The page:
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To understand where research was an information-gathering tool, we asked questions that put users in specific scenarios. The motivation behind this line of questioning was to give a real world scenario where a user could choose between research and the other options available. For example, we asked users to choose where they would likely go to find a new dentist. The motivation behind this line of questioning was to give a real world scenario where a user could choose between research and the other options available.
Not surprisingly, for this type of need, many people would choose to send a text message or call a friend or family member to make a suggestion. However, a greater number of 36% would turn to a search engine. Only a very small minority of 5% would use social media. When these data were reduced by age, millennials (18-34 years) were just as likely as the general population to use social media but were more likely to use research compared to 35-64 years old.
Social media can be a great option for gathering tips from a crowd, but when suggestions really matter, users still want to control how much information is collected and the source of their information gathering .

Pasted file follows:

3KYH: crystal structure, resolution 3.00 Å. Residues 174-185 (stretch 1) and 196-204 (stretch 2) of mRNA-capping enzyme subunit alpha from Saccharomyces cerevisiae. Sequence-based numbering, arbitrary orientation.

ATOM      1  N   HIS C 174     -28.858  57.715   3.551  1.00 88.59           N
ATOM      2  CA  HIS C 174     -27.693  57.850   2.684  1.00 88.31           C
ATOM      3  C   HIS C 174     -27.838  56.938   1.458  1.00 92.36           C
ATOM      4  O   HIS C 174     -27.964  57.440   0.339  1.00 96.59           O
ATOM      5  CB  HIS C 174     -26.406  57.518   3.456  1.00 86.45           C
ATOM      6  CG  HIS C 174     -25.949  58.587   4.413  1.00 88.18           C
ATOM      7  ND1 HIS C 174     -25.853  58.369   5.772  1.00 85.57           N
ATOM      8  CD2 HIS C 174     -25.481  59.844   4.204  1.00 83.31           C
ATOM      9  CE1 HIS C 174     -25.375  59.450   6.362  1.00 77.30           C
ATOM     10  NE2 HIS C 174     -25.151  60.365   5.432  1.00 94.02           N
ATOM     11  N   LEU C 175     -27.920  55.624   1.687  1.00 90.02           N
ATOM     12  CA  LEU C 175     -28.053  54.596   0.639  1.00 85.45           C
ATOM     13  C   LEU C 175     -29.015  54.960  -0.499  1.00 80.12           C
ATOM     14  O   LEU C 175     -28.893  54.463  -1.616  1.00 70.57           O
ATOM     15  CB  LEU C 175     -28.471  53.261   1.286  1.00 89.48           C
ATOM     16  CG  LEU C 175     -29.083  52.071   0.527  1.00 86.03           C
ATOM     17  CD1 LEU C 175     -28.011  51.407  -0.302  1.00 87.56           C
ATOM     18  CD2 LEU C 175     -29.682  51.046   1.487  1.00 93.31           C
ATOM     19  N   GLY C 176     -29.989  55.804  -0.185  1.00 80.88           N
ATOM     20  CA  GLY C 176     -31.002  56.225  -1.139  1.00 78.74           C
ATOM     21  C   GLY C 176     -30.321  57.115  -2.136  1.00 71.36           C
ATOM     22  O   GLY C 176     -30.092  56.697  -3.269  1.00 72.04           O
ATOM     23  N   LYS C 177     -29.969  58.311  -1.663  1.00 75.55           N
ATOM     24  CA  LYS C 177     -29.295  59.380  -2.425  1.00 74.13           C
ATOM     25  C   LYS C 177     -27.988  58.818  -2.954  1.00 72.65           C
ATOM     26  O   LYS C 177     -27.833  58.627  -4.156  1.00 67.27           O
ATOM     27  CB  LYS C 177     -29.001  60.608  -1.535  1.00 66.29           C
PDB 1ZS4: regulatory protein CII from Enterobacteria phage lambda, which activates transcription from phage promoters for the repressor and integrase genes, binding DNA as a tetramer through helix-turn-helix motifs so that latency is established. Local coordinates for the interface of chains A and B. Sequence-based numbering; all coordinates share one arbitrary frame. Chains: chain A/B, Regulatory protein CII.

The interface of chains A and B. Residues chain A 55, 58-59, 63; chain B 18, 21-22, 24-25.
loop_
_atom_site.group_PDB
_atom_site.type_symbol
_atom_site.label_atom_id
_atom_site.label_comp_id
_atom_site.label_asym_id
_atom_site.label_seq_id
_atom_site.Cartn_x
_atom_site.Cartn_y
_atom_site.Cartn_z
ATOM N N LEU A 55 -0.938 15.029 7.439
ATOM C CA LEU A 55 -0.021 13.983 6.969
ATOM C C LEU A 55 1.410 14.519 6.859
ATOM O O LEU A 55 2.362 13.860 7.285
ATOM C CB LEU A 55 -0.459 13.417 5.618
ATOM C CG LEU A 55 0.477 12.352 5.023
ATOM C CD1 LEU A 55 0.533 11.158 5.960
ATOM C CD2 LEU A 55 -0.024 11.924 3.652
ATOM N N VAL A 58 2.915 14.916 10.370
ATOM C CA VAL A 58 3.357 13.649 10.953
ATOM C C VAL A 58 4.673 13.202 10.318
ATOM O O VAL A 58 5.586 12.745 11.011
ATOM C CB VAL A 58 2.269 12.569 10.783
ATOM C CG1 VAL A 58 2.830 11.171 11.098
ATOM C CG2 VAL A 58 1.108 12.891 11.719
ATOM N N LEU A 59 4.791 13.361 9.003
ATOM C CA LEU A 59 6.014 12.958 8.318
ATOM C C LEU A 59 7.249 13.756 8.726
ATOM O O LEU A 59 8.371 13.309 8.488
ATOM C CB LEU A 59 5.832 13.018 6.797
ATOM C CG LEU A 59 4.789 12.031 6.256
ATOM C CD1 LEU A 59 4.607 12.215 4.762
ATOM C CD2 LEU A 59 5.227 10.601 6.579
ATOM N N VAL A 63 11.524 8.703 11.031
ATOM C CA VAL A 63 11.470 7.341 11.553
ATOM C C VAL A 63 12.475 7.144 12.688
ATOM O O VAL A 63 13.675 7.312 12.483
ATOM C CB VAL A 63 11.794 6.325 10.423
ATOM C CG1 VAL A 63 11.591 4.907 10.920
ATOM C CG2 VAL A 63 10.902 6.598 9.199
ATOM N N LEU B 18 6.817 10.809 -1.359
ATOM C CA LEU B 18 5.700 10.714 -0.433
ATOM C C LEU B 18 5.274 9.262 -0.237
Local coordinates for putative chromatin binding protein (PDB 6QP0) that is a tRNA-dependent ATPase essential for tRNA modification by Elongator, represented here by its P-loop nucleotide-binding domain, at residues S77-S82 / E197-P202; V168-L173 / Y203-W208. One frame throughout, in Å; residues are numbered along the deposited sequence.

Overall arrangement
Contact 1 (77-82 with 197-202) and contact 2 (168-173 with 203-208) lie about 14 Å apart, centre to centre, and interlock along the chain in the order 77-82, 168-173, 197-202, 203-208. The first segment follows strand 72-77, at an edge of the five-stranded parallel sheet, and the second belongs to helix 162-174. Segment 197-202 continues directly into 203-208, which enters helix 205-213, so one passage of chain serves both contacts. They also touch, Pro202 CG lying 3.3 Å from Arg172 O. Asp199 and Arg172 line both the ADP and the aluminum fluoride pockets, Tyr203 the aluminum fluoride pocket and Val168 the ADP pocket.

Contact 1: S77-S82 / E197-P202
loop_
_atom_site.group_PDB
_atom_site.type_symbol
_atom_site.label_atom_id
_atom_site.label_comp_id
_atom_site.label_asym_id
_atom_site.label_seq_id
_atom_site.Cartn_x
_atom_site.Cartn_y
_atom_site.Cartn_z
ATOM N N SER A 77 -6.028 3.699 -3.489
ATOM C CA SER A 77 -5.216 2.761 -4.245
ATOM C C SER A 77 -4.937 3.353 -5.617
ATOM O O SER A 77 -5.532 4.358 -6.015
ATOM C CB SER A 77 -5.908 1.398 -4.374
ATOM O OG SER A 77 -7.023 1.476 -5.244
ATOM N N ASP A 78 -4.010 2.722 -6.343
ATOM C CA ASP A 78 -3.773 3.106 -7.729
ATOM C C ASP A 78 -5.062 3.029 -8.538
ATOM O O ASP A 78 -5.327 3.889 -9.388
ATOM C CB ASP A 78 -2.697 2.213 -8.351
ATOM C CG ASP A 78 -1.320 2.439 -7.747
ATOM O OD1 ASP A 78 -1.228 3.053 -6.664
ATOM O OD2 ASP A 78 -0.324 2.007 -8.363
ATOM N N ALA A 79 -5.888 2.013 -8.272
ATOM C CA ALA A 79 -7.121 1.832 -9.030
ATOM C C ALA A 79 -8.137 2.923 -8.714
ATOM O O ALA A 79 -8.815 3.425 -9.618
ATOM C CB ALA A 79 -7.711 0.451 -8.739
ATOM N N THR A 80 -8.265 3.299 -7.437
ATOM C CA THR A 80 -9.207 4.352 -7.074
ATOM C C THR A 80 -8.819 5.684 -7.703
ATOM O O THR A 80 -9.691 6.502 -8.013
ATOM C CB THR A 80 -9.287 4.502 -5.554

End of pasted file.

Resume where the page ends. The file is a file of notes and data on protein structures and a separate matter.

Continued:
Archie in 1990 . Even though the field of research has benefited from a myriad of innovations ranging from AI to voice, the basic concept remains unchanged. Given the level of integration of research into people's daily lives and current utilization rates based on the above survey, it is unlikely that research will diminish in the near future.
The opinions expressed in this article are those of the invited author and not necessarily Search Engine Land. Associated authors are listed here .
About the author
Eli Schwartz is director of biology at SurveyMonkey, the world's leading People Powered Data platform, which allows curious individuals and businesses – including 99% of Fortune 500 companies – to have conversations. on a large scale with the people who matter most to them. He oversees SurveyMonkey SEO, ASO, and Viral Products for the entire SurveyMonkey, Wufoo, SurveyMonkey Apply, and Tech Validate product portfolio. Prior to holding his current position, Eli was APAC Marketing Manager for SurveyMonkey based in Singapore. In this role, he oversaw a significant expansion of SurveyMonkey user penetration in all regions of Asia and Oceania. Eli is also a frequent speaker at marketing and growth conferences and a regular author of popular business and marketing publications.